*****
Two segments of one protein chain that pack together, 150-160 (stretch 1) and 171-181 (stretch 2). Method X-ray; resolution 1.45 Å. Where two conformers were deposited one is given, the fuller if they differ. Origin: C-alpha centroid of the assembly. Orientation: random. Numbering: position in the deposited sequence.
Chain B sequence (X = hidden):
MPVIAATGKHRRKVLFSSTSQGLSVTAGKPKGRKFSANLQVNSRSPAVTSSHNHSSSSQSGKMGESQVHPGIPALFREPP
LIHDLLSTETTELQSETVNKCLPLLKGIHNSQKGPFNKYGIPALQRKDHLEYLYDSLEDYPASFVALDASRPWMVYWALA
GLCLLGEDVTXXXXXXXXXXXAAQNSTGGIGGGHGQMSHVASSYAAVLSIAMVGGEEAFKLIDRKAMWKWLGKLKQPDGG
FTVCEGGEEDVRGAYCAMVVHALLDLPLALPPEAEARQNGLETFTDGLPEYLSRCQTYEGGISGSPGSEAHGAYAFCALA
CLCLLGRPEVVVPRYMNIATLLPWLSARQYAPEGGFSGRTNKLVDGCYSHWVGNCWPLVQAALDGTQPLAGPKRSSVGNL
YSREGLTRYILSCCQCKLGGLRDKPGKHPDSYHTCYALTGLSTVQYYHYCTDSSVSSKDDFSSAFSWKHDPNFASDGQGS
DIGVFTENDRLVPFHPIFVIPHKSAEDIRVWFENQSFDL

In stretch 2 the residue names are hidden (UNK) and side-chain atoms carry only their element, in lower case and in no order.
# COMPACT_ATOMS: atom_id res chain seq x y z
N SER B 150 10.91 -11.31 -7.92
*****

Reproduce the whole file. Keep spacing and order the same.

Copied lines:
Two segments of one protein chain that pack together, 150-160 (stretch 1) and 171-181 (stretch 2). Method X-ray; resolution 1.45 Å. Where two conformers were deposited one is given, the fuller if they differ. Origin: C-alpha centroid of the assembly. Orientation: random. Numbering: position in the deposited sequence.
Chain B sequence (X = hidden):
MPVIAATGKHRRKVLFSSTSQGLSVTAGKPKGRKFSANLQVNSRSPAVTSSHNHSSSSQSGKMGESQVHPGIPALFREPP
LIHDLLSTETTELQSETVNKCLPLLKGIHNSQKGPFNKYGIPALQRKDHLEYLYDSLEDYPASFVALDASRPWMVYWALA
GLCLLGEDVTXXXXXXXXXXXAAQNSTGGIGGGHGQMSHVASSYAAVLSIAMVGGEEAFKLIDRKAMWKWLGKLKQPDGG
FTVCEGGEEDVRGAYCAMVVHALLDLPLALPPEAEARQNGLETFTDGLPEYLSRCQTYEGGISGSPGSEAHGAYAFCALA
CLCLLGRPEVVVPRYMNIATLLPWLSARQYAPEGGFSGRTNKLVDGCYSHWVGNCWPLVQAALDGTQPLAGPKRSSVGNL
YSREGLTRYILSCCQCKLGGLRDKPGKHPDSYHTCYALTGLSTVQYYHYCTDSSVSSKDDFSSAFSWKHDPNFASDGQGS
DIGVFTENDRLVPFHPIFVIPHKSAEDIRVWFENQSFDL

In stretch 2 the residue names are hidden (UNK) and side-chain atoms carry only their element, in lower case and in no order.
# COMPACT_ATOMS: atom_id res chain seq x y z
N SER B 150 10.91 -11.31 -7.92